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Old April 18th, 2014 #32
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Ancient shark discovery may rewrite our evolutionary history
By Rich McCormick on April 17, 2014 05:15 am Email

Sharks are often seen as "living fossils," examples of evolutionary excellence that have not altered their design significantly since they came into existence. Evolutionary biologists have theorized specifically that the creatures' respiratory systems, fed by efficient gills, were present in the species since they first diverged on Earth more than 400 million years ago. But researchers have recently discovered a fossil record that appears to refute that theory.

A study of the 325-million-year-old "shark-like" creature, published in scientific journal Nature, suggests that ancient sharks might have developed their gills after bony fish did. The authors of the study say the fossil, which represents the earliest identified cartilaginous fish with a preserved respiratory system, has a gill structure more like a modern bony fish than a shark.

THE FOSSIL HAS GILLS THAT MAKE IT LOOK MORE LIKE A BONY FISH THAN A SHARK

The scientists say the findings "invert the classic hypothesis, in which modern sharks retain the ancestral condition," suggesting that sharks evolved their gills after bony fish, honing them over millennia. The structure supporting these early gills is believed to have been essential in the evolution of jaws, a mutation that paved the way for the evolution of many land-based vertebrates, including humans. The scientists say the findings "profoundly affect our understanding of evolutionary history."

http://www.theverge.com/2014/4/17/56...ionary-history
 
Old August 19th, 2014 #33
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No hallucination! Weird fossil worm Hallucigenia descendant found and it's ALIVE



Hallucigenia, a bizarre animal that lived 500 million years ago, has a descendent still alive today.


Hallucigenia, a bizarre worm that lived around 500 million years ago, was one of the strangest creatures to ever live. These strange creatures lived during the Cambrian Period of geological, a time when multicellular lifeforms first came into existence. A vast increase in biodiversity at this time produced some bizarre creatures, but Hallucigenia was truly unique. The species did not seem to belong to any known family or tree of animals, leaving biologists without a way of easily classifying the creature.

Cambridge University researchers now believe they have discovered the only living descendant of the unusual creatures, a type of animal still alive on the Earth today.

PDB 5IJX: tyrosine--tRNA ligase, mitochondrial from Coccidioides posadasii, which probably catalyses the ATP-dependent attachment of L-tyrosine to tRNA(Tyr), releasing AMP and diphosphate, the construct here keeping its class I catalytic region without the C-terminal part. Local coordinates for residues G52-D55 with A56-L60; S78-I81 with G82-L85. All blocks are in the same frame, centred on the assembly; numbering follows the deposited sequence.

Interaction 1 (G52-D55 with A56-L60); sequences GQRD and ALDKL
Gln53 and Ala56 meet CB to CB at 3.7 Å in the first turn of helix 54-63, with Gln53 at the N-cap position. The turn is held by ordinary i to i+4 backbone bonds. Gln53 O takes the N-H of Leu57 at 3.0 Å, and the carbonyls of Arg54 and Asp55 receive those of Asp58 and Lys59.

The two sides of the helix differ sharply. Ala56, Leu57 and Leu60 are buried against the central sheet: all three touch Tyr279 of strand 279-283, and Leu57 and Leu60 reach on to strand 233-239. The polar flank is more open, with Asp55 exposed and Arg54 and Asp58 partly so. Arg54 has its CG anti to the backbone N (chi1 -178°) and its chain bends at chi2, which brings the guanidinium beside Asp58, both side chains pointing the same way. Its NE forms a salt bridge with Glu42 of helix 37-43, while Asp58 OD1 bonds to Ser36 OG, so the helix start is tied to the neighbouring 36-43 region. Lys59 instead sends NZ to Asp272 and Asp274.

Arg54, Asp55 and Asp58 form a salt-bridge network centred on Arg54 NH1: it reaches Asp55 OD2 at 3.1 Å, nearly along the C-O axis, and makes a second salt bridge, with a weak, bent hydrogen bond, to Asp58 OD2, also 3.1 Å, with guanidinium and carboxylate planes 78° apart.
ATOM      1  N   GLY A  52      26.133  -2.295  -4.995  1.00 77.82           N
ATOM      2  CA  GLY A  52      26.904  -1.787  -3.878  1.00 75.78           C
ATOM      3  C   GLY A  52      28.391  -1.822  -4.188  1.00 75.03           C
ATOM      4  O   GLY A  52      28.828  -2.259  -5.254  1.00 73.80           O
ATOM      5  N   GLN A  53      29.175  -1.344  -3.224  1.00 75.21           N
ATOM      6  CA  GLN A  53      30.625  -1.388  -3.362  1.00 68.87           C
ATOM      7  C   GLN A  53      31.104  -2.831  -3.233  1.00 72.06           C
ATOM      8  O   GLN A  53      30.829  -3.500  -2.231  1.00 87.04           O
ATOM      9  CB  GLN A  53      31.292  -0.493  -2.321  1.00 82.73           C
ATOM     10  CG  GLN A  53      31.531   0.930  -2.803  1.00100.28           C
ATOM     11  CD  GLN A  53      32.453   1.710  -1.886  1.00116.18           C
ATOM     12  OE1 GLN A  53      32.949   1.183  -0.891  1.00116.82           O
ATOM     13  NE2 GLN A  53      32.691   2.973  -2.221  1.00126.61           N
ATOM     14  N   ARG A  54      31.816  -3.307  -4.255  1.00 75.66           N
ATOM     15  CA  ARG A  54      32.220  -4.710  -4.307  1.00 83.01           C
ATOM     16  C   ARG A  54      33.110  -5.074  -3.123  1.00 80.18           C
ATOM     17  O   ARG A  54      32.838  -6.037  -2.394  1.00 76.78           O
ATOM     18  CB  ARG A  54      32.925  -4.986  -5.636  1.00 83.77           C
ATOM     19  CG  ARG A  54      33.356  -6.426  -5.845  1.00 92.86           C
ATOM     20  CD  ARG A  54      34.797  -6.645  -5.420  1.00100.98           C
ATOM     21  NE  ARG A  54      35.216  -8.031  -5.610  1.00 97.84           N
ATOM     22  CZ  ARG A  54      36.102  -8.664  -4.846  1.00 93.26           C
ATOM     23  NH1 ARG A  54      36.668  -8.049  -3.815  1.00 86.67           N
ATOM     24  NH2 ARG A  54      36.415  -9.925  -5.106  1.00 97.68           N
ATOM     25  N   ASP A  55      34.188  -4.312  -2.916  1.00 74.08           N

Velvet worms, which make their homes in the underbrush of rainforest in tropical areas, were found to be the only known relatives of the ancient bizarre species. Despite their name, they are not true worms, as they achieve mobility through the use of a set of short legs. Claws at the ends of these legs grow in layers in both velvet worms, as well as Hallucigenia. The modern species has a texture much like fur, formed by numerous mucous glands.

Hallucigenia grew to just between one-fifth and one-and-a-quarter inches long. Their backs were covered in spines, connected to seven or eight pairs of legs. Most biologists believe the spines were a form of defense for the animals, although that theory has not yet been proven. Members of the species also possessed ill-defined heads and tails.

The tiny animals likely scavenged for whatever they could find, as they crawled around the ocean floor.

Hallucigenia fossils have been discovered in large numbers in Canada and China, as well as scattered finds from around the world. While this latest evidence suggests the ancient creatures are related to modern velvet worms, other paleobiologists believe the species was an ancestor of modern arthropods, including crustaceans and arachnids.

"Only the forward tentacles could easily reach to the 'head', meaning that a mouth on the head would have to be fed by passing food along the line of tentacles. Morris suggested that a hollow tube within each of the tentacles might be a mouth. This raised questions such as how it would walk on the stiff legs, but it was accepted as the best available interpretation," Princeton researchers wrote on their Web site.

Famed naturalist Stephen Jay Gould once stated his belief that Hallucigenia was not related to any living animal. That idea has now been challenged by the new findings.

Simon Conway Morris, a paleontologist who did the first in-depth studies of the fossils, coined the name of the species in 1979, in tribute to the creature's bizarre form.

Study of Hallucigenia, and how they are related to velvet worms, was profiled in the journal Nature.

No hallucination! Weird fossil worm Hallucigenia descendant found and it's ALIVE : SCIENCE : Tech Times
 
Old September 26th, 2014 #34
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Enigmatic fossils could be oldest known animals



This unusual, multicellular fossil looks very different from anything alive today.


Early life Scientists have discovered some of the oldest multicellular organisms - and possibly the world's first animals - in 600 million year old Ediacaran fossils from China.

A detailed examination of the unusual, small, spheroidal fossilised organisms concludes that they could be the ancient precursors to animals, or a type of multicellular algae.

Reported in the journal Nature, the research is offering scientists fresh insights into the early evolution of complex multicellular organisms.